Good Job… Sort Of

How are we holding up with my pet peeve theme this month, friends?  I hope I haven’t chased anyone away.  (I was afraid when I selected this month’s theme that people might perceive me as being negative and not want to read my blog anymore.)

Anyway, today’s pet peeve IS about negative people.  More accurately, it’s about people that are stingy with compliments.  And please, before you feel like I’m trying to solicit a bunch of “attagirls” in my comment section below, that’s not what I’m talking about.

I’m also not talking about what I call “false compliments” such as when you tell someone something like, “I like your shirt,” and they automatically reply with , “I like yours, too.”  Personally, when this happens, I don’t believe the person, and I think it’s a kneejerk response because they either don’t know what to say, they don’t know how to simply say “thank you,” or they are unused to receiving praise.

What I am talking about is one phrase in particular that some people use to preface a so-called compliment (the preface takes away from it actually being a compliment).  It goes something like this:  “Now I don’t want you to get a big head, but…”  The person usually has a big, cheesy grin when they say it.

That boils my blood when people say that to me!  I know they think they’re being funny, but I just think they’re being kind of mean.   If strangers or causal acquaintances say this to me, I think it’s just in bad taste because they don’t know me.  But when someone who knows me well says that, it really cheeses me.  If they knew me as well as they think they do, they’d know I’m the last person to walk around with a swollen ego from one compliment.  They’d know I’m my own worst enemy as well as my harshest critic.  They’d know that if I’m not happy with whatever accomplishment they’re complimenting, then their “Good job, Rach” is absolutely meaningless to me.  And they’d know that I’ve never been overly complimented in my life from my very own family.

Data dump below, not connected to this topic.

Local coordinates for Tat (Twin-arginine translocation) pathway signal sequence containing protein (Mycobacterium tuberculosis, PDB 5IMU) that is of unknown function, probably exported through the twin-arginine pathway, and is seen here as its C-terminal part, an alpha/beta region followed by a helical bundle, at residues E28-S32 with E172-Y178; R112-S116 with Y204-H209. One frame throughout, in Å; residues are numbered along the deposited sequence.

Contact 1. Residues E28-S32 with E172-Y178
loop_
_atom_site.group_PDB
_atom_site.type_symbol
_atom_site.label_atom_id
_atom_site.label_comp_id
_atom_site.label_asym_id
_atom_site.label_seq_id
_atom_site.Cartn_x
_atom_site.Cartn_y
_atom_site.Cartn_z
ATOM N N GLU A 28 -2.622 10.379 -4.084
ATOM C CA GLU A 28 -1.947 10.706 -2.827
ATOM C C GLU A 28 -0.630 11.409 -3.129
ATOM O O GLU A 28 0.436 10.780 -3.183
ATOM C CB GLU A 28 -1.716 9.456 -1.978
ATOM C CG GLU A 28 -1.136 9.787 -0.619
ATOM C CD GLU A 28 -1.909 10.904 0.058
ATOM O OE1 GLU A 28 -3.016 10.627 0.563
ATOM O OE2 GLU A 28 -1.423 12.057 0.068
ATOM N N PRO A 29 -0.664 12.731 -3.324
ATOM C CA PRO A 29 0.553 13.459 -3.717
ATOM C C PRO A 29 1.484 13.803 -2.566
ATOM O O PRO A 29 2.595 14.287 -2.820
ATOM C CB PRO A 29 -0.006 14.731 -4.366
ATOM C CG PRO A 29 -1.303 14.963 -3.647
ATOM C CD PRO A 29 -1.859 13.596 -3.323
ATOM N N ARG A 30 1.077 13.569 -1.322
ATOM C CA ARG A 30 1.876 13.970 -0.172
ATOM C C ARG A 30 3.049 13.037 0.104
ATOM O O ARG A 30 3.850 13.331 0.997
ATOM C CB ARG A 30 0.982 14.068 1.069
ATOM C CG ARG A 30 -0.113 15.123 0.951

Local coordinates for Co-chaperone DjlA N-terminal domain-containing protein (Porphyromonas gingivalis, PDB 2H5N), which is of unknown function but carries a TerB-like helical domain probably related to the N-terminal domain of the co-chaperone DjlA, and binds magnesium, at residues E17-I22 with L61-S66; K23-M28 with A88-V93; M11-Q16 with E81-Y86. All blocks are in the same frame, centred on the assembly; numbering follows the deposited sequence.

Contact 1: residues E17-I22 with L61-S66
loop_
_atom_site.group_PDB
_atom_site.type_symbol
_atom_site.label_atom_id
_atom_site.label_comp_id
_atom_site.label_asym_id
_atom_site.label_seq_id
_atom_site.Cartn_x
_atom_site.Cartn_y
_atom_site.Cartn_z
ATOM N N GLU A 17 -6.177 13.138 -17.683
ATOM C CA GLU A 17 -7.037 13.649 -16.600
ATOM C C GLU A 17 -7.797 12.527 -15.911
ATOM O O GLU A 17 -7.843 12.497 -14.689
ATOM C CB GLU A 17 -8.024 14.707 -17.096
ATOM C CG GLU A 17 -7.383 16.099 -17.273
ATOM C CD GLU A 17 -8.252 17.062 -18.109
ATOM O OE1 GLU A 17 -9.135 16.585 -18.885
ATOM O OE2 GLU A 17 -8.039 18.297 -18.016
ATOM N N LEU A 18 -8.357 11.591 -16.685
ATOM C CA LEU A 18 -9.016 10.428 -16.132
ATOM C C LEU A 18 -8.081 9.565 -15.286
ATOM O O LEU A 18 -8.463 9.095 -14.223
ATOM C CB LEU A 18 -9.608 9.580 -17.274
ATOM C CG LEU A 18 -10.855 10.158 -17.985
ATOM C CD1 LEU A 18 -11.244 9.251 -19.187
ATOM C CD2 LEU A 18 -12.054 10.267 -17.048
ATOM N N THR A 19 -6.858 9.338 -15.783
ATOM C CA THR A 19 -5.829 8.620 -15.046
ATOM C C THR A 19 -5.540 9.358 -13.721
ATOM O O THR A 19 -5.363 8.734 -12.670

I really hope you don’t think I’m trying to break my arm patting myself on the back here, because I’m a little embarrassed to share this, but I’m only stating the facts when I say that I’ve raised two autistic kids with absolutely zero help from either of their dads, and my family (except one of my sisters, Michelle) never gave me any moral support whatsoever.  My entire childhood was filled with, “Not bad, but you could do better if only…”  My birth mom’s idea of a compliment is, “You know how this could be better…”  (Even those are rare.  Mostly it’s, “You know what your problem is…”)  Heck, I was over forty years old before ANYONE ever said to me, “Rachel, I’m proud of you.”  It was one of my childhood friend’s fathers who connected with me after 20+ years on Facebook and learned what I had been doing.  He watched my childhood and knew the type of environment I grew up in.  And when he told me he was proud of me, I actually cried.  And when I told him he was the only person to have ever said that to me, HE cried.

I guess I just don’t see what’s wrong with giving praise when praise is due.  It doesn’t cost anything, and it can make all the difference in the world to someone.  We don’t always know what other people are secretly dealing with.  There’s definitely a time for humor; don’t get me wrong.  But I just don’t think the time is in the middle of what should be a sincere compliment.  (Again, I’m not talking about blogging or social networking, casual contact, etc., and I’m also not talking about people we see every day and do compliment regularly… If you tell your wife she’s beautiful every day and then once a month you joke that her hair is sticking up, that’s just being funny.  {Of course if you joke about her appearance every day and only compliment her once a month, then that’s just not nice.}  But I’m talking about withholding the compliment from people we actually know.)  What does it hurt to say, “All kidding aside, I really liked your report on the Rainforest,” or, “Wow, you did a great job on running that 5K!” or even, “Nice try!”

So now, instead of asking you any thought-provoking questions today, I’m going to ask you to go be kind to someone else.  Please go find another (real) person today, either in your home or elsewhere (not on-line), and pay them a sincere compliment, delivered in person, no strings attached.  Have a wonderful day!